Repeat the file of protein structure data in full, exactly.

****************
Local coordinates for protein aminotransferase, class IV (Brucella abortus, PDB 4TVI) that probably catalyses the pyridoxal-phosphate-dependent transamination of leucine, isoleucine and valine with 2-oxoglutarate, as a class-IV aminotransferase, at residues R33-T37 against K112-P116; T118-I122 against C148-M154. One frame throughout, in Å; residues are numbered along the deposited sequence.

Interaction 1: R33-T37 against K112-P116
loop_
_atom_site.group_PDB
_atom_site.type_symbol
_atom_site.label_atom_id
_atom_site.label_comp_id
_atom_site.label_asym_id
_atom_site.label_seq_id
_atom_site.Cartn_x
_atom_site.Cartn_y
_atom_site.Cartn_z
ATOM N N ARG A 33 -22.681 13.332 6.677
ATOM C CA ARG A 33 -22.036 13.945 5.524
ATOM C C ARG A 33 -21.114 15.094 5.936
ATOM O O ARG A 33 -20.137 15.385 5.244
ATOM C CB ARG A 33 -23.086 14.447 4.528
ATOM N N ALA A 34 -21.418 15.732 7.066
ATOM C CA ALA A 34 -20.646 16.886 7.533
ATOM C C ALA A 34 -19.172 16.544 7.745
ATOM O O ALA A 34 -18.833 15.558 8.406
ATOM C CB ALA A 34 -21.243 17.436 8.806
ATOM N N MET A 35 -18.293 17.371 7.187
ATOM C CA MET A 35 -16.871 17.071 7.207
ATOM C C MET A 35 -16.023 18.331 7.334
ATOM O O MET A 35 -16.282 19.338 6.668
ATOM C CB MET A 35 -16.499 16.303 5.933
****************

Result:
Local coordinates for protein aminotransferase, class IV (Brucella abortus, PDB 4TVI) that probably catalyses the pyridoxal-phosphate-dependent transamination of leucine, isoleucine and valine with 2-oxoglutarate, as a class-IV aminotransferase, at residues R33-T37 against K112-P116; T118-I122 against C148-M154. One frame throughout, in Å; residues are numbered along the deposited sequence.

Interaction 1: R33-T37 against K112-P116
loop_
_atom_site.group_PDB
_atom_site.type_symbol
_atom_site.label_atom_id
_atom_site.label_comp_id
_atom_site.label_asym_id
_atom_site.label_seq_id
_atom_site.Cartn_x
_atom_site.Cartn_y
_atom_site.Cartn_z
ATOM N N ARG A 33 -22.681 13.332 6.677
ATOM C CA ARG A 33 -22.036 13.945 5.524
ATOM C C ARG A 33 -21.114 15.094 5.936
ATOM O O ARG A 33 -20.137 15.385 5.244
ATOM C CB ARG A 33 -23.086 14.447 4.528
ATOM N N ALA A 34 -21.418 15.732 7.066
ATOM C CA ALA A 34 -20.646 16.886 7.533
ATOM C C ALA A 34 -19.172 16.544 7.745
ATOM O O ALA A 34 -18.833 15.558 8.406
ATOM C CB ALA A 34 -21.243 17.436 8.806
ATOM N N MET A 35 -18.293 17.371 7.187
ATOM C CA MET A 35 -16.871 17.071 7.207
ATOM C C MET A 35 -16.023 18.331 7.334
ATOM O O MET A 35 -16.282 19.338 6.668
ATOM C CB MET A 35 -16.499 16.303 5.933